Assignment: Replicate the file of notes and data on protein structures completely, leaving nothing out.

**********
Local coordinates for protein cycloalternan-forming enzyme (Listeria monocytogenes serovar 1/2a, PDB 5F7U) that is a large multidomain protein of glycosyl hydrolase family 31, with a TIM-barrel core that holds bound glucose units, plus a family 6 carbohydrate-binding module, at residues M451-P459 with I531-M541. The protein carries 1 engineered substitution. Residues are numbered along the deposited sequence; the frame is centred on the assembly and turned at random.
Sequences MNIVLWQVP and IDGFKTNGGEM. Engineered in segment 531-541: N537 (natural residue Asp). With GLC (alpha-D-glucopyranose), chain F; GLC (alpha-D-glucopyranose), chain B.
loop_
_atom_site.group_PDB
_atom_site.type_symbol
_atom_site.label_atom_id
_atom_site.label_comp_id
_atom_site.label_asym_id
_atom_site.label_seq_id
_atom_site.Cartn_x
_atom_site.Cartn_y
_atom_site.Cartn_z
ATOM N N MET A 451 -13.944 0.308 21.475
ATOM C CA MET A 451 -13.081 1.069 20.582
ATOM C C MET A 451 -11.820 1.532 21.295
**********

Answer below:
Local coordinates for protein cycloalternan-forming enzyme (Listeria monocytogenes serovar 1/2a, PDB 5F7U) that is a large multidomain protein of glycosyl hydrolase family 31, with a TIM-barrel core that holds bound glucose units, plus a family 6 carbohydrate-binding module, at residues M451-P459 with I531-M541. The protein carries 1 engineered substitution. Residues are numbered along the deposited sequence; the frame is centred on the assembly and turned at random.
Sequences MNIVLWQVP and IDGFKTNGGEM. Engineered in segment 531-541: N537 (natural residue Asp). With GLC (alpha-D-glucopyranose), chain F; GLC (alpha-D-glucopyranose), chain B.
loop_
_atom_site.group_PDB
_atom_site.type_symbol
_atom_site.label_atom_id
_atom_site.label_comp_id
_atom_site.label_asym_id
_atom_site.label_seq_id
_atom_site.Cartn_x
_atom_site.Cartn_y
_atom_site.Cartn_z
ATOM N N MET A 451 -13.944 0.308 21.475
ATOM C CA MET A 451 -13.081 1.069 20.582
ATOM C C MET A 451 -11.820 1.532 21.295